To read today's Washington Post, you would get the impression that Republicans are happy with their opposition to the stimulus bill. By fighting the popular Obama, the article suggests that the GOP is beginning its road to a comeback:
After giving the package zero votes in the House, and with their counterparts in the Senate likely to provide in a crucial procedural vote today only the handful of votes needed to avoid a filibuster, Republicans are relishing the opportunity to make a big statement. Rep. Pete Sessions (R-Tex.) suggested last week that the party is learning from the disruptive tactics of the Taliban, and the GOP these days does have the bravado of an insurgent band that has pulled together after a big defeat to carry off a quick, if not particularly damaging, raid on the powers that be.
"We're so far ahead of where we thought we'd be at this time," said Rep. Paul D. Ryan (R-Wis.), one of several younger congressmen seeking to lead the party's renewal. "It's not a sign that we're back to where we need to be, but it's a sign that we're beginning to find our voice. We're standing on our core principles, and the core principle that suffered the most in recent years was fiscal conservatism and economic liberty. That was the tallest pole in our tent, and we took an ax to it, but now we're building it back."
The second-ranking House Republican, Rep. Eric Cantor (Va.), put it more bluntly. "What transpired . . . and will give us a shot in the arm going forward is that we are standing up on principle and just saying no," he said.
Yes, the GOP is finding their voice. A voice that just says "no" (Cue Nancy Reagan's anti-drug message, and Senator Ted Stevens).
The article contains a photograph of Rush Limbaugh, suggesting that he is the de-facto leader of the Republican Party. What's that about? Change nobody can be believe, because it's not change.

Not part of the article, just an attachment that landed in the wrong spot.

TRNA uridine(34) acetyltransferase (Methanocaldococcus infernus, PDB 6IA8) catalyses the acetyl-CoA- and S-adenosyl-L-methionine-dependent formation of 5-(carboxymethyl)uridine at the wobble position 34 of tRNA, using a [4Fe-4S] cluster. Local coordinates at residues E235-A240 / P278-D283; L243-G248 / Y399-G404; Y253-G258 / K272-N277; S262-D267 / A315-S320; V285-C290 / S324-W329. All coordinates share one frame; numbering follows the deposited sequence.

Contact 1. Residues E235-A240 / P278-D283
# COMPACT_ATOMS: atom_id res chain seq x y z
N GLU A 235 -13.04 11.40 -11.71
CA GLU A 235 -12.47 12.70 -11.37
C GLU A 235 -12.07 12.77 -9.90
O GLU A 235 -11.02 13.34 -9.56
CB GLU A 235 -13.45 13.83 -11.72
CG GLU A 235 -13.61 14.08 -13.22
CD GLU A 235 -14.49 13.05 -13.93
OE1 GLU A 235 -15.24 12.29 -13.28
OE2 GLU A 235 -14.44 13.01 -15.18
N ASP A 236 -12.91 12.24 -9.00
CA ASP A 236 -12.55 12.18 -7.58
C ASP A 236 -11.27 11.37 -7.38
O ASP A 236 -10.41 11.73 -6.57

And the last paragraph is a howler, containing a nice quote from Rep. Paul D. Ryan (R-Wis.):
"This thing is a dog and it doesn't hunt," Ryan said. "Everyone thinks Washington is just going back to pork-barrel spending. You can't walk down the street in Janesville, Wisconsin, without someone trashing it."
I suppose there are a lot of disgruntled people walking aimlessly down the street in Janesville Wisconsin, seeing as how so many of them were thrown out of work when the Chevy plant (which had been there 90 years) was closed. But I don't think they will be complaining loudly about a job stimulus bill.
In fact, it appears that most Americans are behind Obama on this. The graph don't lie.
That's right. by nearly a two-to-one margin, Americans do not approve the Republican attempts at obstructionism. Republican politicians and pundits might want to hold off on popping the champagne cork.
FURTHER THOUGHT: I suspect that both Obama and the "Democrats in Congress" approval ratings would be higher if they were a little less centrist.